Friday, December 23, 2011

Now, caveats:

a) I'm on holiday so unnaturally good tempered

b) I love far-fetched and fanciful stories

c) I have a yearning for contemporary theatre that isn't just middle-class 'oh life is hard' angst served up with a side order of a drug slash alcohol problem to demonstrate an understanding of the 'urban' landscape

d) Stories of the Put Upon Misunderstood Putting A Brave Face On Things always clutch clawlike at my heart

e) And I could have been heavily influenced by the seventeen year old girl sat next to me in the theatre who was bouncing - actually bouncing - with enthusiasm before the show started. She was seeing it for the third time.

But put all of these things to one side for a second, remember I'm very vulnerable to a nice set and a nicely acted story and then consider the following.

Jerusalem was wonderful.

It's an innocuous enough story. A man living in a caravan on the outskirts of a village in Wiltshire is served up with an eviction notice by the council who want to build a new housing estate on 'his' land. He doesn't fancy that, thank you very much. And spends the rest of the play drunk and in denial.

But luckily accompanied by a ramshackle collection of glorious characters who all use this main man (Johnny Byron) for whatsoever they wish to use him for. Until he doesn't turn out to be any use to them anymore and they scarper.

The play begins with - in fact, I'm not even going to tell you. The opening - the pre-curtain up - was eerily beautiful. If I can one day be responsible for something half as lovely, I'll be a happy girl.

The set is a winnebago nestled in the forest, surrounded by junk. And hens! Live living hens strutted and clucked - albeit in a cage - behind the caravan throughout. And the thing is - I had an excellent stalls seat on account of the queueing situation but - the greater part of the audience won't have had the first idea that there was anything living on stage beyond the actors because of the sightlines. A grand indulgence.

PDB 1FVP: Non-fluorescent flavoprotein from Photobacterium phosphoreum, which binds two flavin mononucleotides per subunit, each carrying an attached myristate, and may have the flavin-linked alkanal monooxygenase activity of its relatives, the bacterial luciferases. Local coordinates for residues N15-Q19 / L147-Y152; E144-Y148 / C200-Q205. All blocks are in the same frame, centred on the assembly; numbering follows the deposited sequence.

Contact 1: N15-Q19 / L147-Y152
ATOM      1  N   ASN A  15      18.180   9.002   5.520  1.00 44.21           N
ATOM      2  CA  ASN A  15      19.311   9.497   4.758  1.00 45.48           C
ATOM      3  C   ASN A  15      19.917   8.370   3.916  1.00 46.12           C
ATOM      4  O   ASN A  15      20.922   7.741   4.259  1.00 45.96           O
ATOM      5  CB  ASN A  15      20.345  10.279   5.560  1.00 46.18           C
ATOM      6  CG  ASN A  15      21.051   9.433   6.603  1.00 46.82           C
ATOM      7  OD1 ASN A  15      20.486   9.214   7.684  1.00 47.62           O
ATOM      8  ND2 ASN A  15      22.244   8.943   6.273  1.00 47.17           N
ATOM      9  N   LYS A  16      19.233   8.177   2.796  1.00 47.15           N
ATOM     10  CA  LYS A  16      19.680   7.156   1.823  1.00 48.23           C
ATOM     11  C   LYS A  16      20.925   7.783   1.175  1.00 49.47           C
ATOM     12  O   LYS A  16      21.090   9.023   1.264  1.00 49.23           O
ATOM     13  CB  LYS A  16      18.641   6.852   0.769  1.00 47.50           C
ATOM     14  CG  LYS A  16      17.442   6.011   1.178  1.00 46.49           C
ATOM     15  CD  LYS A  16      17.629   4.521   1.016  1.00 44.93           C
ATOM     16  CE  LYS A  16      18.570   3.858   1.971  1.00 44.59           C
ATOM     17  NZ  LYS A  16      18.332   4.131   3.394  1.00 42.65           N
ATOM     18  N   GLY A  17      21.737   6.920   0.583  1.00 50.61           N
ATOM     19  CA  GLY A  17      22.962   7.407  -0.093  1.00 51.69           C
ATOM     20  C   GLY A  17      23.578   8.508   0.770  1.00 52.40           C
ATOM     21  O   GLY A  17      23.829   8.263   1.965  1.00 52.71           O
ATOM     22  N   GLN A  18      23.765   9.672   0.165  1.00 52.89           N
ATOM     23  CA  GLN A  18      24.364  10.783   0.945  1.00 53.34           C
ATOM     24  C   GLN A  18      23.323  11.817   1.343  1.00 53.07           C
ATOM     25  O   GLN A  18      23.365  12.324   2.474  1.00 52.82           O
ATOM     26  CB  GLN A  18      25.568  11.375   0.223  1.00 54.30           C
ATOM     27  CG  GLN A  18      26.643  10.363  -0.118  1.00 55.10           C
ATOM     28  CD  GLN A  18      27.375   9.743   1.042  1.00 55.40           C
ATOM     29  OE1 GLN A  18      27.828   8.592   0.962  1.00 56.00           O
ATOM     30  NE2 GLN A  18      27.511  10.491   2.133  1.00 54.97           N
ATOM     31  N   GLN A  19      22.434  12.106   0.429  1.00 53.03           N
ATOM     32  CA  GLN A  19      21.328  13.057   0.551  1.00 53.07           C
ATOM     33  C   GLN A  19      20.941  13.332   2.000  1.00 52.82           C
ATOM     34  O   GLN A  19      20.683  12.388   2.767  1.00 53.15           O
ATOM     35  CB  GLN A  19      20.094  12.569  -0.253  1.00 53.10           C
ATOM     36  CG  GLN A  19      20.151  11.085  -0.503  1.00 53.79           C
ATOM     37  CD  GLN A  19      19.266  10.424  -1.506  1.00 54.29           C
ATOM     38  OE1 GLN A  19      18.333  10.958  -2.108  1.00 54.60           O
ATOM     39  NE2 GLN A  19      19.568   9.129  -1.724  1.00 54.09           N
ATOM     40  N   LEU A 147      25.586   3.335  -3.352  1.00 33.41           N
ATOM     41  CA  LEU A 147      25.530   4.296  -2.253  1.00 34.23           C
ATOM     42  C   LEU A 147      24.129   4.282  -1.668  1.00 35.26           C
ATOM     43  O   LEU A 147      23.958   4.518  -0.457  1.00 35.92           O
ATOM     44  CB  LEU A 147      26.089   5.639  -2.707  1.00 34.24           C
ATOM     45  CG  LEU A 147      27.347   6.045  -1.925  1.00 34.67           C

The acting. Well, Mr Rylance was outstanding. A proper tour de force. Half of the audience rose in a shambolic standing ov at the (three hour) performance's end. And the poor chap's been at it for two years. Roaring and strutting and limping and captivating like the real proper showman that the script (perhaps) called for him to be.

Mackenzie Crook also featured. Not a great lure as far as I was concerned but let's take back all the mean thoughts I've ever had about him. He was tremendous too. As were a whole bunch of others, none of whom were dwarfed by Mr Rylance, which is important and an achievement and a tribute to them.

But what I liked so much was the story. The subject matter, to be precise. The 'what is happening to England?' or has, in fact, already happened to England, as civilisation steadily encroaches around us. The safety curtain has a huge St George's Cross slapped onto it. Which I found particularly interesting as the face of Mr Redmayne in the day's before Richard II had a huge St George's Cross slithered all over it in the Donmar's publicity materials.

Both plays presented opinions about the state of the country today - and how we do or don't cope - that are one million times more interesting than - well, how can I judge as I haven't seen it but, for example - a trilogy of plays about what it means to be pretty in today's society. (Miaow.)

But I suppose it's just a question of priorities.


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